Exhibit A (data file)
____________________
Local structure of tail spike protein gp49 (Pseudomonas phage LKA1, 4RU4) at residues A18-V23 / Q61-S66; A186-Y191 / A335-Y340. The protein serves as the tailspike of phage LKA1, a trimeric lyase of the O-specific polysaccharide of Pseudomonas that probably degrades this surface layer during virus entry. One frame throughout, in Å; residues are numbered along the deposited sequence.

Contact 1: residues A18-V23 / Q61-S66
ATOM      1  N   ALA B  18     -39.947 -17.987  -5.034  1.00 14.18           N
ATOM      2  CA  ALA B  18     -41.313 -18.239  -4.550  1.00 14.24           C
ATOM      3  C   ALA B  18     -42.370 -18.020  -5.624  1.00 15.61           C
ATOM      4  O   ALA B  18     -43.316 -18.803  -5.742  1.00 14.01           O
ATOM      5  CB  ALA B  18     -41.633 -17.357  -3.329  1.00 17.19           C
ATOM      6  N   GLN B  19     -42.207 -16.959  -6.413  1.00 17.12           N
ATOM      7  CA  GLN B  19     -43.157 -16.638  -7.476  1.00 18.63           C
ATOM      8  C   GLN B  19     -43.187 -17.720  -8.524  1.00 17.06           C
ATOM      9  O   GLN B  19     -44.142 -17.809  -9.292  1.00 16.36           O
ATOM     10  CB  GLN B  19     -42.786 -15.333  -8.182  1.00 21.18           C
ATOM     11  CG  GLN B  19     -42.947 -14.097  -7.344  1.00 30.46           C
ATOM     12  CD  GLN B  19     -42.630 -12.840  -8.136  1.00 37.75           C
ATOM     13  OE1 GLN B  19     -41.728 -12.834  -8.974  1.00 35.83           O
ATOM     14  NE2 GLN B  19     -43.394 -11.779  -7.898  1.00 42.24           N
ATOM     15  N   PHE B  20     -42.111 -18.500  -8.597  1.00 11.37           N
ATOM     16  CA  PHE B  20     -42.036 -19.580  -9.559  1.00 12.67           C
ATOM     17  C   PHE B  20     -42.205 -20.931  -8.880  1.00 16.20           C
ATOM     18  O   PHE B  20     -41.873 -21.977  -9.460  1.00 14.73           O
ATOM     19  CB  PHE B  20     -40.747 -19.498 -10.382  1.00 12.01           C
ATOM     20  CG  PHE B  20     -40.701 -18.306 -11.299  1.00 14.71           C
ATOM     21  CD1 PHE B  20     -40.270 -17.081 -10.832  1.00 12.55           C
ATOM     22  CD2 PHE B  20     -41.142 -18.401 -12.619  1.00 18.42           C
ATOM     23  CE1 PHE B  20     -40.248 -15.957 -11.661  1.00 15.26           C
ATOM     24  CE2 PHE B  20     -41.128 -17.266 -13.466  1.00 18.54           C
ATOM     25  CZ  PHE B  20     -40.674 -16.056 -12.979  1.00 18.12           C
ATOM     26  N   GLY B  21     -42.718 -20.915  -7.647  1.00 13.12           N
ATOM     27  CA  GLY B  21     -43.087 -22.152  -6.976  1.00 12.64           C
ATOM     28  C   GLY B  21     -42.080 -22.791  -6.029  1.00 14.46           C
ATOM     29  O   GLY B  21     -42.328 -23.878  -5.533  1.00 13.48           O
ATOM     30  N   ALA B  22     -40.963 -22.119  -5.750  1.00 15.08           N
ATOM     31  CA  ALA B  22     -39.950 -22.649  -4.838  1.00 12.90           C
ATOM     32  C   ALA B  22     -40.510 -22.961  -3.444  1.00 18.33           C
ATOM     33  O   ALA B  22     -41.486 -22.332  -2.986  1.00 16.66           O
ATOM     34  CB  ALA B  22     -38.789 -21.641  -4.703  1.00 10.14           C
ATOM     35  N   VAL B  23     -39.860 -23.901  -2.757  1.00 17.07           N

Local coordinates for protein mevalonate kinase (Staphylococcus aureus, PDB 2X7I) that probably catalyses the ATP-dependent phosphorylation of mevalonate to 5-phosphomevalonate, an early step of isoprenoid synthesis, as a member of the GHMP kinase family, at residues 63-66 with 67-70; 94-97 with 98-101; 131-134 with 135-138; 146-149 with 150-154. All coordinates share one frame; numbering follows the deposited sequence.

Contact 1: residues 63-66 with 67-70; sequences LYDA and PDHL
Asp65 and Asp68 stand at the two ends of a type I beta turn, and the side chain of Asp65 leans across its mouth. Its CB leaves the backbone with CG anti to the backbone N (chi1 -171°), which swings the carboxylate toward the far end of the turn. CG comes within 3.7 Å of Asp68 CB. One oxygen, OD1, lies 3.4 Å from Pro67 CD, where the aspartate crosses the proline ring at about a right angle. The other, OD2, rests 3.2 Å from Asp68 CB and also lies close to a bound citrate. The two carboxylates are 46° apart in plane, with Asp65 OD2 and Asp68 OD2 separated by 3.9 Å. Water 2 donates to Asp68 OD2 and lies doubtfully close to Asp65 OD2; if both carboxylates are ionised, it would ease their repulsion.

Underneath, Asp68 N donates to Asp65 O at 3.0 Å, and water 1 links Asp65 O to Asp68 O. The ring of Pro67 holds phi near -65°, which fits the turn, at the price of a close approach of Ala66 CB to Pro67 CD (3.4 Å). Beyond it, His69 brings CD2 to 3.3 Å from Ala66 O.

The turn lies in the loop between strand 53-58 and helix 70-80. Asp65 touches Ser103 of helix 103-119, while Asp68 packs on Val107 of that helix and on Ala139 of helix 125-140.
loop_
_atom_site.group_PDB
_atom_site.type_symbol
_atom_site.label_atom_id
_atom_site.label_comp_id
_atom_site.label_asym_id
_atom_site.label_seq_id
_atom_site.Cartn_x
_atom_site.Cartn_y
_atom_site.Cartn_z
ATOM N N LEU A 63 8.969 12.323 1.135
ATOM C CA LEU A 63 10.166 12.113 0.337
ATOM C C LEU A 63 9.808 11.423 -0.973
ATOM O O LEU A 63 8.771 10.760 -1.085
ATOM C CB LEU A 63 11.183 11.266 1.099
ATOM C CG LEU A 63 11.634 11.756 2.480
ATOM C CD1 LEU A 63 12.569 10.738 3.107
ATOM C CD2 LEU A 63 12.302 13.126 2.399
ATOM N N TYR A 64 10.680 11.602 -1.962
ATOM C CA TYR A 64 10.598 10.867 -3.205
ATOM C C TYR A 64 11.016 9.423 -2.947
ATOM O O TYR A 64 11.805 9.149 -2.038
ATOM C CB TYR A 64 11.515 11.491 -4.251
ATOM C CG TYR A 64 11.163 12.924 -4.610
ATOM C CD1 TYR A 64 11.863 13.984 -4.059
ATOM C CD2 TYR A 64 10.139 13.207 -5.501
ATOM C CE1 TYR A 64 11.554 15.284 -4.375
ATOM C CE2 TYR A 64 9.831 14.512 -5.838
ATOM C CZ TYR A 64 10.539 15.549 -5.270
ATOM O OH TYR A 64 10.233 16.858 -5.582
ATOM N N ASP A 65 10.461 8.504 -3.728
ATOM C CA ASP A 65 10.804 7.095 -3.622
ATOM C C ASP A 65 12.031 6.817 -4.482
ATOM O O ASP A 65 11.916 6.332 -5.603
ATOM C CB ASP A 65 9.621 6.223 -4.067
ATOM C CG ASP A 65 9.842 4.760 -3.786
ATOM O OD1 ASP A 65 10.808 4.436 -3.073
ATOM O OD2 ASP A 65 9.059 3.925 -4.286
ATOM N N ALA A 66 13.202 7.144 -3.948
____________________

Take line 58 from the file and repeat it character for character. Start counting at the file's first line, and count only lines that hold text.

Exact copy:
ATOM C CG LEU A 63 11.634 11.756 2.480